stantially the same amount of current, therefore reducing the possibility of a pad site burn. However, this is not always possible due to patient size, incorrect placement of pads, differing tissue consistencies, etc. It would therefore be advantageous to design a return electrode pad which has the ability to detect and correct a current imbalance between pads, therefore reducing the likelihood of patient burns.
The present disclosure provides an electrosurgical return pad current detection system for use in monopolar surgery. The detection system comprises a plurality of conductive pads which include a plurality of conductive elements. The detection system further includes a plurality of sensors which sense the current returning to each conductive pad as well as a comparator for sensing the difference in current between a plurality of conductive pads.
The present disclosure may also include an ablation generator which may regulate the amount of power delivered to a surgical device. In operation, the return pad current detection system is placed in contact with the patient. A generator enables the transfer of radio frequency current from an active electrode to at least one of a plurality of conductive elements. The plurality of sensors measures the amount of current returning to each pad. This information in then processed a comparator which detects any possible imbalances in current between the pads. If there is a substantial imbalance the user is warned of such a situation and the generator automatically corrects the imbalances.
In one embodiment of the present disclosure the current sensor of each conductive pad is a current sense transformer. Alternatively, the current sensor could be, inter alia, a noninductive sense resistor.
In another embodiment of the present disclosure the comparator is a differential or instrumentation amplifier.
It is envisioned for the generator to utilize the information provided by the comparator to alert the user of potential hazardous conditions and to prevent injury. This may be achieved using a variety of differing methods including safety control, neural network, or fuzzy logic algorithms.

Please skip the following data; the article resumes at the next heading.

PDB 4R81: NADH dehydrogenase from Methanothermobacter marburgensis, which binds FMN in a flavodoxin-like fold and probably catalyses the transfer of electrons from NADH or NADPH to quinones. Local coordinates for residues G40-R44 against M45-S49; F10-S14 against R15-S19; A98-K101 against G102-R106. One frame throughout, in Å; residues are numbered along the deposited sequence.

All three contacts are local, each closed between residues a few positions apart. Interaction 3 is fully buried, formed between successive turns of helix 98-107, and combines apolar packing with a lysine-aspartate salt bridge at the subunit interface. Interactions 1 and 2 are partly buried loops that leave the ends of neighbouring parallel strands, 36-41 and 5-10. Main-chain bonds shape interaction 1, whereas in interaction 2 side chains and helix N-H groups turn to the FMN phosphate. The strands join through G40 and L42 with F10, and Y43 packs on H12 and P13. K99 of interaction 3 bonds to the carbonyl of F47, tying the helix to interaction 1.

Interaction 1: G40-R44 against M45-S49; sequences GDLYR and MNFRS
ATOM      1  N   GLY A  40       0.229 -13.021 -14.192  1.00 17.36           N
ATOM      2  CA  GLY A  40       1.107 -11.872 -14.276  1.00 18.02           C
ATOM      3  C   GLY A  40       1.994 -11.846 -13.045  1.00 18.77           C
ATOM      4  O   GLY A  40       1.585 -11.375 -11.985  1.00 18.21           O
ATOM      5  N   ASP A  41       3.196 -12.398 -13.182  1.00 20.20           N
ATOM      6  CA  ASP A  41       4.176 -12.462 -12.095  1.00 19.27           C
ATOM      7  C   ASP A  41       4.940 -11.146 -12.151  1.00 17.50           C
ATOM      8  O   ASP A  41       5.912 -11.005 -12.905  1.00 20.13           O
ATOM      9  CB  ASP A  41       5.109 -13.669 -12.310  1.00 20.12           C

In one embodiment, a full-wave rectifier is connected to the current sensor in order to convert the returning current signal from alternating current to direct current.
The present disclosure also includes a method for performing monopolar surgery. The method utilizes the return pad current detection system as described above. The method also includes placing the return pad current detection system in contact with a patient; generating electrosurgical energy via an electrosurgical generator; supplying the electrosurgical energy to the patient via an active electrode; measuring the current returning to each conductive pad; detecting imbalances in current by comparing the current returning to one conductive pad with the current returning to each of the remaining pads; warning the user of possible hazardous conditions; and substantially correcting or regulating the imbalances among pads.
For a better understanding of the present disclosure and to show how it may be carried into effect, reference will now be made by way of example to the accompanying drawings.
BRIEF DESCRIPTION OF THE DRAWINGS
The above and other aspects, features, and advantages of the present disclosure will become more apparent in light of the following detailed description when taken in conjunction with the accompanying drawings in which: